• The 3D rotation and cutout also serves simultaneously as an augmentation transformation for contrastive learning.

2.3. Contrastive Coding

  • Given a batch of augmented sub-volumes, the contrastive coding allows for a better representation learning by maximizing the mutual information between positive pairs (augmented samples from same sub-volume), while minimizing that between negative pairs (views from different sub-volumes).
  • Similar to SimCLR, the 3D contrastive coding loss between a pair vi and vj is defined as:
  • The contrastive learning loss function strengthens the intra-class compactness as well as the inter-class separability.

2.4. Total Loss

  • The total loss is:
  • A grid-search hyper-parameter optimization was performed which estimated the optimal values of λ1=λ2=λ3=1.

3. Results

3.1. BTCV Multi-organ Segmentation Challenge

Leaderboard Dice results of BTCV challenge on multi-organ segmentation.

Compared with other top submissions, the proposed Swin UNETR achieves the best performance.

Qualitative visualizations of the proposed Swin UNETR and baseline methods.

The representative samples demonstrate the success of identifying organ details by Swin UNETR.

3.2. Segmentation Results on MSD

Overall performance of top-ranking methods on all 10 segmentation tasks in the MSD public test leaderboard.

Overall, Swin UNETR presents the best average Dice of 78.68% across all ten tasks and achieves the top ranking in the MSD leaderboard.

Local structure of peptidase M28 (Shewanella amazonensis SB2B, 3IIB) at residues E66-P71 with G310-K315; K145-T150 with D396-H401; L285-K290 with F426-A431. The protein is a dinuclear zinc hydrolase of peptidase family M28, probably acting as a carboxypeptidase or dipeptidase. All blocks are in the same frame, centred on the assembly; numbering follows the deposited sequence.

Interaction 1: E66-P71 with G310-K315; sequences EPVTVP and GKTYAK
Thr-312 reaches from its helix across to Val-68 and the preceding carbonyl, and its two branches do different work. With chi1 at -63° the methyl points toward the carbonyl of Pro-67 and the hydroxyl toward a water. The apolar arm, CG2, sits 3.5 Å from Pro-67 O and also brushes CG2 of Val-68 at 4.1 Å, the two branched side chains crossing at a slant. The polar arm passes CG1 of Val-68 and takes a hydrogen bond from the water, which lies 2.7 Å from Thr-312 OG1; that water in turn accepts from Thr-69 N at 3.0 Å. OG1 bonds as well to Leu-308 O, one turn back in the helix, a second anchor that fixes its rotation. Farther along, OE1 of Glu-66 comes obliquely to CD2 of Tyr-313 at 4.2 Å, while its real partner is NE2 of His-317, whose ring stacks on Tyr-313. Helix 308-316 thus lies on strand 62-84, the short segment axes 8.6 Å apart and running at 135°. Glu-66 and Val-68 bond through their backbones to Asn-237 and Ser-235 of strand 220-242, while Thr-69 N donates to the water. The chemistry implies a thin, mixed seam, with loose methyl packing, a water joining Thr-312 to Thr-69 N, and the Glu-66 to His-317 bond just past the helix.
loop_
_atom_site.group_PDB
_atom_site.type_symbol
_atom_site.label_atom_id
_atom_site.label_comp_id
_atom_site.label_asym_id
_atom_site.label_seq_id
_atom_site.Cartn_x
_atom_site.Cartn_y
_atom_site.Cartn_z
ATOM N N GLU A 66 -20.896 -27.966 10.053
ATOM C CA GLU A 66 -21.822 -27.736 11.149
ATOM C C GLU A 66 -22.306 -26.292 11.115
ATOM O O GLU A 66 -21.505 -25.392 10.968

MSD test dataset performance comparison of Dice and NSD. Benchmarks obtained from MSD test leaderboard5.
  • The detail number of multiple tasks are shown above.

The proposed Swin UNETR achieves state-of-the-art performance in Task01 BrainTumour, Task06 Lung, Task07 Pancreas, and Task10 Colon.

The results are comparable for Task02 Heart, Task03 Liver, Task04 Hippocampus, Task05 Prostate, Task08 HepaticVessel and Task09 Spleen.

Qualitative results of representative MSD CT tasks.

Swin UNETR with self-supervised pre-training demonstrates visually better segmentation results in the CT tasks.

3.3. Ablation Study

The indication of Dice gap between using pre-training (Green) and scratch model (Blue) on MSD CT tasks validation set.
  • A comparison of all MSD CT tasks using pre-trained model against training from scratch can be observed above.

Distinct improvement can be observed for Task03 Liver, Dice of 77.77% comparing to 75.27%. Task08 Hepatic Vessel achieves 68.52% against 64.63%. Task10 Colon shows the largest improvement, from 34.83% to 43.38%.

Data-efficient performance on BTCV test dataset. Significance under Wilcoxon Signed Rank test, :p<0.001.

The proposed approach can reduce the annotation effort by at least 40% for BTCV task.

Pre-trained weights using 100, 3000 and 5000 scans are compared for fine-tuning on the BTCV dataset for each organ.
  • The fine-tuning results are obtained from pre-training 100, 3,000, and 5,000 scans.

The proposed model can benefit from larger pre-training datasets with increasing size of unlabeled data.

Ablation study of the effectiveness of each objective function in the proposed pre-training loss.
  • On BTCV test set, using pre-trained weights by inpainting achieves the highest improvement at single task modeling.

Overall, employing all proxy tasks achieves best Dice of 84.72%.



Sik-Ho Tsang

PhD, Researcher. I share what I learn. :) Linktree: for Twitter, LinkedIn, etc.